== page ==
Monday, March 24, 2008

Another paper chase diversion on the road to full broadband deployment

Rather than filling in their broadband black holes with updated infrastructure, telcos are instead proposing paper chase exercises that are little more than PR gimmicks designed to create the appearance they are actually doing something to end the digital divide.

Earlier this month, I blogged about mapmaking drills purportedly designed to show where broadband access exists and where it doesn't. (As if telcos don't know where their own infrastucture is deployed.)

The latest paper chase is called "aggregation of demand." It's a key element of the AT&T and Verizon-funded California Emerging Technology Fund's Strategic Action Plan presented today to the California Assembly Committee on Utilities and Commerce. The idea is driven by the bogus notion that telcos don't believe people really want broadband and need to be shown proof of demand before they offer advanced services, particularly in higher cost areas.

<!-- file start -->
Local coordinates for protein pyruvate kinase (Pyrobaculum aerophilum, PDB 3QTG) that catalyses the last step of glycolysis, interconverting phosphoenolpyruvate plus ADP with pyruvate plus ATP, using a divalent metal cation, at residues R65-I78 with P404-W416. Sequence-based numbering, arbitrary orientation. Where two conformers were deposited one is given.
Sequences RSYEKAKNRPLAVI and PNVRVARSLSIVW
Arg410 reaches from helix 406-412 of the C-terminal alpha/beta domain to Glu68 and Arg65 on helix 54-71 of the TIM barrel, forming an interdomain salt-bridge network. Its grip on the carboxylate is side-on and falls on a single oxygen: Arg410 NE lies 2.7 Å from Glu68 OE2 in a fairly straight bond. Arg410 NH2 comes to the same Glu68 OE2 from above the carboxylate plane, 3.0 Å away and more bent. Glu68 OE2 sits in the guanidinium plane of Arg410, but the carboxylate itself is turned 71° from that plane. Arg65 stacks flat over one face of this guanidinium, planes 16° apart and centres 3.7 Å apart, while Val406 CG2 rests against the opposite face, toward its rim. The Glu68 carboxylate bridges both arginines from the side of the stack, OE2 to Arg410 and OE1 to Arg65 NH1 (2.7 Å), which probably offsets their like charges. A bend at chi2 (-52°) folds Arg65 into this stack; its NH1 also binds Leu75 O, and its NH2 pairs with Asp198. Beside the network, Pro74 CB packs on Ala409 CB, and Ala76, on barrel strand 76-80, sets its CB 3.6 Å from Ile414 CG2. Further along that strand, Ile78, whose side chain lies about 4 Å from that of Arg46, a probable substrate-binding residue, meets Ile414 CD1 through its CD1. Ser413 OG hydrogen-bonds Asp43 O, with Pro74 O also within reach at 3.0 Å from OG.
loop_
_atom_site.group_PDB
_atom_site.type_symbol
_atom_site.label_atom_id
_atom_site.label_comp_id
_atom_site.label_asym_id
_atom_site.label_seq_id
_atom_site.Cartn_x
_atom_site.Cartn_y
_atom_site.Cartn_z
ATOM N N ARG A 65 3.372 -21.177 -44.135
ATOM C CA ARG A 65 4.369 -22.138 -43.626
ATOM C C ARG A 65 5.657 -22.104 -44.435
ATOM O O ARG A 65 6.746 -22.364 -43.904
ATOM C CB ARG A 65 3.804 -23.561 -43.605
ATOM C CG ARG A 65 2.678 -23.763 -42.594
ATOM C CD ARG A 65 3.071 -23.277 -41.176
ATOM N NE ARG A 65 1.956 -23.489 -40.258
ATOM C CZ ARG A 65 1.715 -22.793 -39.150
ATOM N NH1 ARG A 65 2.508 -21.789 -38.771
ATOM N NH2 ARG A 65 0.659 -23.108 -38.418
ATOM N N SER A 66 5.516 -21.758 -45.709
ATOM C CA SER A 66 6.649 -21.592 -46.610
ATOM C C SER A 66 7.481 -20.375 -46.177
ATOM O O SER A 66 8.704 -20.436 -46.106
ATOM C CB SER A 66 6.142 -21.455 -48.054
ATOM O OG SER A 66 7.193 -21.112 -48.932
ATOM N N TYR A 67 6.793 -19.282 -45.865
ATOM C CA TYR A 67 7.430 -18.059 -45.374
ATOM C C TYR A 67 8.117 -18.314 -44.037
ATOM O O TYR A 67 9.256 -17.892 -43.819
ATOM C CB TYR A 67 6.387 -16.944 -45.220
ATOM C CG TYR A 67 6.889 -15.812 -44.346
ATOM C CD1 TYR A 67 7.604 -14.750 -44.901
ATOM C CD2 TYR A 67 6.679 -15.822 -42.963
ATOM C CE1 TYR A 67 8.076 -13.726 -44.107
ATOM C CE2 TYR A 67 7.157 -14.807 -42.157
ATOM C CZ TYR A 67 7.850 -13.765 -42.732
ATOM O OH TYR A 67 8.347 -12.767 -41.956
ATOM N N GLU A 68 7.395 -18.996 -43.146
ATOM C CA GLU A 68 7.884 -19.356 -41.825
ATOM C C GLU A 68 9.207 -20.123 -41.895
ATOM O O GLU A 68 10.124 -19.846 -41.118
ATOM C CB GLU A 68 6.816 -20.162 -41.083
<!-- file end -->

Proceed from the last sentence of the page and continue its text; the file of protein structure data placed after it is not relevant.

Grassroots-based efforts in Northern California petitioning AT&T to deploy broadband services in areas where it's not offered have already demonstrated that the so-called "aggregation of demand" tactic is a wasted effort that does nothing to prompt intransigent telcos to get off the dime and offer something better than early 1990s-era dial up.

One such petition in El Dorado County has garnered more than 200 signatories since it was started two years ago with no change in the dialug status quo.

Ditto a door to door petition in the Lake Tahoe basin by resident Patti Handal who along with 600 of her neighbors petitioned AT&T in late 2006 requesting DSL service. Patti and some of her neighbors did end up getting DSL last year, but only because last June's devastating Angora Fire burned out the existing ancient aerial infrastructure, forcing AT&T to upgrade it. Patti's still getting calls and emails from those who have signed and/or heard about her petition complaining about the lack of wireline-based broadband.

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